The Engineering Division oversees the review of public and private development plans to ensure compliance with County code and State Regulations.

About Us

The Engineering Division is responsible for reviewing all engineering aspects related to stormwater management, non-tidal floodplains, public and private road and utility infrastructure, and grading plans and permits for a variety of development activities such as subdivisions, site development, and capital development projects to ensure compliance to the County code, standards, specifications, and maintenance of adequate public facilities.


Frequently Asked Questions

You will need to provide an address that we can use to determine whether water and sewer is available, or, if not, the distance from your property when you contact us.

The proposed capital projects for the next five years are identified in the Budget/CIP document. If your area is not included, then a separate petition for service can be made as outlined on the Petition for Public Water/Wastewater Service page.

That process is governed by Article 17 of the Anne Arundel County Code. A three-step process is required by the State Stormwater Management Act of 2007.

In older subdivisions, stormwater management ponds are typically maintained by the County’s department of Public Works (DPW). In newer residential developments (typically those approved after 2010) Stormwater management facilities that provide SWM solely for public facilities such as roads etc. and are owned and/or maintained by the County, may be designated as public. All other facilities are considered private. (AAC SWM Practices & Procedures Manual Chapter 8.1). Maintenance on those private facilities is the responsibility of a Homeowner’s Association or the private property owner, and a private Stormwater Management Maintenance Agreement has been recorded that set out those maintenance responsibilities. Stormwater management facilities in commercial, industrial and multi-family developments are privately maintained by the property owner.

Any complaints about work being done under an approved permit should be directed to the Department of Inspections & Permits at (410) 222-7780 or Environmental complaints after hours can use (410) 222-7777.

Complaints about flooding should be directed to the appropriate Maintenance District of the Department of Public Works. 

If your project involves the construction of any infrastructure that will be maintained by the County following the completion of constriction, you will need a Public Works Agreement. That Agreement is generally part of a Subdivision or Site Development Plan process, and you will be guided through the specific requirements by an engineer from the Department of Inspections and Permits.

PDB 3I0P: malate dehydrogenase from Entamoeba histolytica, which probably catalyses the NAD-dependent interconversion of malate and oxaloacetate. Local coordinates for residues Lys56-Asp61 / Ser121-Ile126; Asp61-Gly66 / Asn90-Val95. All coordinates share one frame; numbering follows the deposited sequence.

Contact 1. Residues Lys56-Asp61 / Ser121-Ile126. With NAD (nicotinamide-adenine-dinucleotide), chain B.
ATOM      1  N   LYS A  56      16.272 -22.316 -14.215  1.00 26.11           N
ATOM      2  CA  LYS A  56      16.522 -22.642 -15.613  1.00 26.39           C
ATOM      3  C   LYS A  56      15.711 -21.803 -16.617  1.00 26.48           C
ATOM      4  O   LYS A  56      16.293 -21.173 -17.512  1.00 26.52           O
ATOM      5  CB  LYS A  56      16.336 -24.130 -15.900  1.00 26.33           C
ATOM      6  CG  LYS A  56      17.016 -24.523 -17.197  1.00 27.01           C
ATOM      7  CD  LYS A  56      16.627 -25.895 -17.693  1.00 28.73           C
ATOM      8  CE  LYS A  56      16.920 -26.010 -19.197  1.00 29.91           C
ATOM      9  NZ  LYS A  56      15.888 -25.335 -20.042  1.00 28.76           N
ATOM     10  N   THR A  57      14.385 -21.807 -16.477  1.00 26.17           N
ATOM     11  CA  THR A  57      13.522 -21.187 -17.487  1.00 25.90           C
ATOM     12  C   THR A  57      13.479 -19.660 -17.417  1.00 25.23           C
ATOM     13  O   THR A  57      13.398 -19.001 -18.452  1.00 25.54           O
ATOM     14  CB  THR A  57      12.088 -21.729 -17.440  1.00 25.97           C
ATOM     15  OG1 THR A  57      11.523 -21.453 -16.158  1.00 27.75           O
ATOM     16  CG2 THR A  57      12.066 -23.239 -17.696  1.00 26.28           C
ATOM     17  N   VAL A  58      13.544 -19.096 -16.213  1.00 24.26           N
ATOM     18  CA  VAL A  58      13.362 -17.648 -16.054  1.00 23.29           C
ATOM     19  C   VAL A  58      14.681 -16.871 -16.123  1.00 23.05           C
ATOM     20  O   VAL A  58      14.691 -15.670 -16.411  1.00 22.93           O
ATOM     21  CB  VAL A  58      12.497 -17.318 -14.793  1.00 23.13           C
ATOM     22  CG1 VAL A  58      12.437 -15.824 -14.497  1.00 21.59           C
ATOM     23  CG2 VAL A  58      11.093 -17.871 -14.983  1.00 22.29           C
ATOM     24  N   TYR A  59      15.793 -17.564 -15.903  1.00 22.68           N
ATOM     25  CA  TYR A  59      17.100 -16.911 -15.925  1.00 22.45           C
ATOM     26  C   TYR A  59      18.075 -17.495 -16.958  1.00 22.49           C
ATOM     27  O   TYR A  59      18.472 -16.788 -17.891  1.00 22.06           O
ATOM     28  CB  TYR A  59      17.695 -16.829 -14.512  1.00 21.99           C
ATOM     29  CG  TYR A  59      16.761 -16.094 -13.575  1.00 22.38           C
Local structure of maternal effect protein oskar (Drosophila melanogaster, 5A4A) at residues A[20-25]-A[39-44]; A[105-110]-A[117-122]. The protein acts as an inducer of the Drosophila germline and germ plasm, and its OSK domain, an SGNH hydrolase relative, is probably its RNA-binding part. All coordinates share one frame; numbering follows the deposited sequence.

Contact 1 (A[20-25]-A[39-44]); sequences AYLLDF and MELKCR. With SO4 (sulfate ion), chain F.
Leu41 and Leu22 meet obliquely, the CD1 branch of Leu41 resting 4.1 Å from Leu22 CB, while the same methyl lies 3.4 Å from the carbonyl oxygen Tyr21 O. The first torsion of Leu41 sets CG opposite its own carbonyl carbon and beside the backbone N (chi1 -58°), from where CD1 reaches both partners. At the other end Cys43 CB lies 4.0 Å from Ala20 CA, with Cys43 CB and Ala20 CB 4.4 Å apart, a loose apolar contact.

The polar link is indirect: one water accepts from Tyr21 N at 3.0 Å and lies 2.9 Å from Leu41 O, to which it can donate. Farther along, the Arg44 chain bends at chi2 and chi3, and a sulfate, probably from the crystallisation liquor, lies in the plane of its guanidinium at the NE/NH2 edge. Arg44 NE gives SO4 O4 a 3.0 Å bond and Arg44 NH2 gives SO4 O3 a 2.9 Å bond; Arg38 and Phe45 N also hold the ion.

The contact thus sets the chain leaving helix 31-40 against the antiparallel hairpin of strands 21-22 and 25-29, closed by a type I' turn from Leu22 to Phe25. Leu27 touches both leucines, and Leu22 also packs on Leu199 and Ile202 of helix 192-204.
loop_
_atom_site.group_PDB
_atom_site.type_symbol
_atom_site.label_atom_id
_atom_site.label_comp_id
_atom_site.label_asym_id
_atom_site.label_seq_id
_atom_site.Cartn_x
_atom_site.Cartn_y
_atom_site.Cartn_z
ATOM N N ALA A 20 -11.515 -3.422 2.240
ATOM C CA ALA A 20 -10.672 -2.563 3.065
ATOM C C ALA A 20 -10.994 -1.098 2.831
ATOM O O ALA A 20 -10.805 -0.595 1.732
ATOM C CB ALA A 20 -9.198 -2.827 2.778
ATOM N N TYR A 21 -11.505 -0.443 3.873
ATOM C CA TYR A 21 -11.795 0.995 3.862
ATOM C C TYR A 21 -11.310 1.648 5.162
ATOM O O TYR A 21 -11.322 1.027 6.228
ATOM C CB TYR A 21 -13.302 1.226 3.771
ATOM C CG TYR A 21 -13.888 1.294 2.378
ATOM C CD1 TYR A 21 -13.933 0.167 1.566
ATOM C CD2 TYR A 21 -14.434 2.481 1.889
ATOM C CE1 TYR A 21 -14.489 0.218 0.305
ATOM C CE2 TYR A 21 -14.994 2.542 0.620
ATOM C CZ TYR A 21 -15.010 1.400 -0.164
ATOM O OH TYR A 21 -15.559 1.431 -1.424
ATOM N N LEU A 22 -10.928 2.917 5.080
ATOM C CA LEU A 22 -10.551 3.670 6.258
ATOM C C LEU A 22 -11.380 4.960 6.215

Residential Driveway Guidelines are found at Right of Way Permit.

If an Onsite Plumbing Permit is required, the applicant should leave at least three copies of plans with the Engineer of the Day (EOD) in the Department of Inspections and Permits. The original reviewer, or the EOD will be responsible for reviewing the plans. Turnaround time is three (3) days. Three sets of water and sewer site plans are required. All private water and sewer lines must be highlighted on the plans. Review includes the private water and sewer system up to five feet from the building. The water and sewer checklist is used to review the construction materials, slope, spacing of cleanouts, and pipe cover. If everything is in order, the plans are stamped and signed by the reviewer.

Recorded plats can be searched at Archives of Maryland.

Environmental Site Design, or “ESD”, relies on integrating site design, natural hydrology, and smaller controls to capture and treat runoff. The regulation, effective in 2009, is meant to refocus stormwater design from centralized management to more effective planning and implementation of ESD. Your site designer will determine what existing resources are located on your site that should be protected, and should design the site accordingly, including recommendations for the size, type, and number of stormwater management facilities that are required. In general, centralized ponds are now discouraged in favor of smaller facilities located throughout the site in an effort to treat the runoff nearer to the source.

The Anne Arundel County Department of Health regulates private wells and septic systems in the County. More information can be found at Anne Arundel Department of Health's Wells and Septic Systems